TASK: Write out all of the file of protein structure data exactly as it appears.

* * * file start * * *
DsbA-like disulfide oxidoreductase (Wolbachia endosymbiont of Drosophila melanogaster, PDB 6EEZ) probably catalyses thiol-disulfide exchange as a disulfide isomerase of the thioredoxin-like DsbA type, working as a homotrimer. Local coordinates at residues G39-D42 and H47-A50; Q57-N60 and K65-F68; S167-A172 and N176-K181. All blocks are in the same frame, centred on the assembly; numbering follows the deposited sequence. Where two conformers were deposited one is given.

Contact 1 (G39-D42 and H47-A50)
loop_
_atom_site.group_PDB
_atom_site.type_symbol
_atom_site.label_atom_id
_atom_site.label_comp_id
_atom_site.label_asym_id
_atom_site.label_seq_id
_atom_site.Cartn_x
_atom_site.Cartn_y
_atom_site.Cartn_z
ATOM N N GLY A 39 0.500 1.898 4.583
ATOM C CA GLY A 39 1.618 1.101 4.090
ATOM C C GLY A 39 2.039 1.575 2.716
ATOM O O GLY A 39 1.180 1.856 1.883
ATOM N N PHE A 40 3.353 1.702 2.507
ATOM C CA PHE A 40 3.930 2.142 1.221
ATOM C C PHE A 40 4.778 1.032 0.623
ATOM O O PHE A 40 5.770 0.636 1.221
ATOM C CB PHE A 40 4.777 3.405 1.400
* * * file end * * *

DsbA-like disulfide oxidoreductase (Wolbachia endosymbiont of Drosophila melanogaster, PDB 6EEZ) probably catalyses thiol-disulfide exchange as a disulfide isomerase of the thioredoxin-like DsbA type, working as a homotrimer. Local coordinates at residues G39-D42 and H47-A50; Q57-N60 and K65-F68; S167-A172 and N176-K181. All blocks are in the same frame, centred on the assembly; numbering follows the deposited sequence. Where two conformers were deposited one is given.

Contact 1 (G39-D42 and H47-A50)
loop_
_atom_site.group_PDB
_atom_site.type_symbol
_atom_site.label_atom_id
_atom_site.label_comp_id
_atom_site.label_asym_id
_atom_site.label_seq_id
_atom_site.Cartn_x
_atom_site.Cartn_y
_atom_site.Cartn_z
ATOM N N GLY A 39 0.500 1.898 4.583
ATOM C CA GLY A 39 1.618 1.101 4.090
ATOM C C GLY A 39 2.039 1.575 2.716
ATOM O O GLY A 39 1.180 1.856 1.883
ATOM N N PHE A 40 3.353 1.702 2.507
ATOM C CA PHE A 40 3.930 2.142 1.221
ATOM C C PHE A 40 4.778 1.032 0.623
ATOM O O PHE A 40 5.770 0.636 1.221
ATOM C CB PHE A 40 4.777 3.405 1.400